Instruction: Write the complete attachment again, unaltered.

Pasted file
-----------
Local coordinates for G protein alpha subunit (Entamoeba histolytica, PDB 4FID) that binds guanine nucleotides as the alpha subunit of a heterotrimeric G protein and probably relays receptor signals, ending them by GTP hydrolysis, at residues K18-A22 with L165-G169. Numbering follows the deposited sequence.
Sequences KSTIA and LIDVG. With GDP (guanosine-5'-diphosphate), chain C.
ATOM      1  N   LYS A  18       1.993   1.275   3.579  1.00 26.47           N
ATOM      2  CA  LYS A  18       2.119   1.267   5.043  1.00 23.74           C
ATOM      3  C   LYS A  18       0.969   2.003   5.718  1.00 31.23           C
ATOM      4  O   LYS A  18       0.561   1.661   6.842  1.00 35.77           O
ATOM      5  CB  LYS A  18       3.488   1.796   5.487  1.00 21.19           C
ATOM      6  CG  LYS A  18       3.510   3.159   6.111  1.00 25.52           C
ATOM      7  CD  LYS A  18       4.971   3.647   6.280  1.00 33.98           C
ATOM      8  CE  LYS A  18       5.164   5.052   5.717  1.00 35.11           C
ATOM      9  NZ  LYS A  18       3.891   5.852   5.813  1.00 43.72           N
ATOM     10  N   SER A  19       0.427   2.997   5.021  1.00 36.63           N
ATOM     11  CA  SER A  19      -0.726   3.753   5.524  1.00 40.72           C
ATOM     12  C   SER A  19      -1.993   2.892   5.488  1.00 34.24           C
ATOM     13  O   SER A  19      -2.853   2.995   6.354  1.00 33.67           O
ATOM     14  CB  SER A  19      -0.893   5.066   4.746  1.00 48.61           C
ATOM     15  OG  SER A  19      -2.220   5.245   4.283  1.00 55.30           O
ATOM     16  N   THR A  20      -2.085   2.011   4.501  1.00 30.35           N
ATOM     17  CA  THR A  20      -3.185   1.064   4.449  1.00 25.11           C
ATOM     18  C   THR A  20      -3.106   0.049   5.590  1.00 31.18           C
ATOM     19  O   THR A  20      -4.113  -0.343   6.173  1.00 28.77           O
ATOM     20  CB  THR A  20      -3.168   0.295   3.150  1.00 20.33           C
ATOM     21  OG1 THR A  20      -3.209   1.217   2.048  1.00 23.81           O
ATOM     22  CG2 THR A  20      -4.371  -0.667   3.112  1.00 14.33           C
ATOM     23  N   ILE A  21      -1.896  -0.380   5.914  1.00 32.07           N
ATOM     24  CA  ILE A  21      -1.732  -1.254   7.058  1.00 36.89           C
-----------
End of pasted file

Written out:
Local coordinates for G protein alpha subunit (Entamoeba histolytica, PDB 4FID) that binds guanine nucleotides as the alpha subunit of a heterotrimeric G protein and probably relays receptor signals, ending them by GTP hydrolysis, at residues K18-A22 with L165-G169. Numbering follows the deposited sequence.
Sequences KSTIA and LIDVG. With GDP (guanosine-5'-diphosphate), chain C.
ATOM      1  N   LYS A  18       1.993   1.275   3.579  1.00 26.47           N
ATOM      2  CA  LYS A  18       2.119   1.267   5.043  1.00 23.74           C
ATOM      3  C   LYS A  18       0.969   2.003   5.718  1.00 31.23           C
ATOM      4  O   LYS A  18       0.561   1.661   6.842  1.00 35.77           O
ATOM      5  CB  LYS A  18       3.488   1.796   5.487  1.00 21.19           C
ATOM      6  CG  LYS A  18       3.510   3.159   6.111  1.00 25.52           C
ATOM      7  CD  LYS A  18       4.971   3.647   6.280  1.00 33.98           C
ATOM      8  CE  LYS A  18       5.164   5.052   5.717  1.00 35.11           C
ATOM      9  NZ  LYS A  18       3.891   5.852   5.813  1.00 43.72           N
ATOM     10  N   SER A  19       0.427   2.997   5.021  1.00 36.63           N
ATOM     11  CA  SER A  19      -0.726   3.753   5.524  1.00 40.72           C
ATOM     12  C   SER A  19      -1.993   2.892   5.488  1.00 34.24           C
ATOM     13  O   SER A  19      -2.853   2.995   6.354  1.00 33.67           O
ATOM     14  CB  SER A  19      -0.893   5.066   4.746  1.00 48.61           C
ATOM     15  OG  SER A  19      -2.220   5.245   4.283  1.00 55.30           O
ATOM     16  N   THR A  20      -2.085   2.011   4.501  1.00 30.35           N
ATOM     17  CA  THR A  20      -3.185   1.064   4.449  1.00 25.11           C
ATOM     18  C   THR A  20      -3.106   0.049   5.590  1.00 31.18           C
ATOM     19  O   THR A  20      -4.113  -0.343   6.173  1.00 28.77           O
ATOM     20  CB  THR A  20      -3.168   0.295   3.150  1.00 20.33           C
ATOM     21  OG1 THR A  20      -3.209   1.217   2.048  1.00 23.81           O
ATOM     22  CG2 THR A  20      -4.371  -0.667   3.112  1.00 14.33           C
ATOM     23  N   ILE A  21      -1.896  -0.380   5.914  1.00 32.07           N
ATOM     24  CA  ILE A  21      -1.732  -1.254   7.058  1.00 36.89           C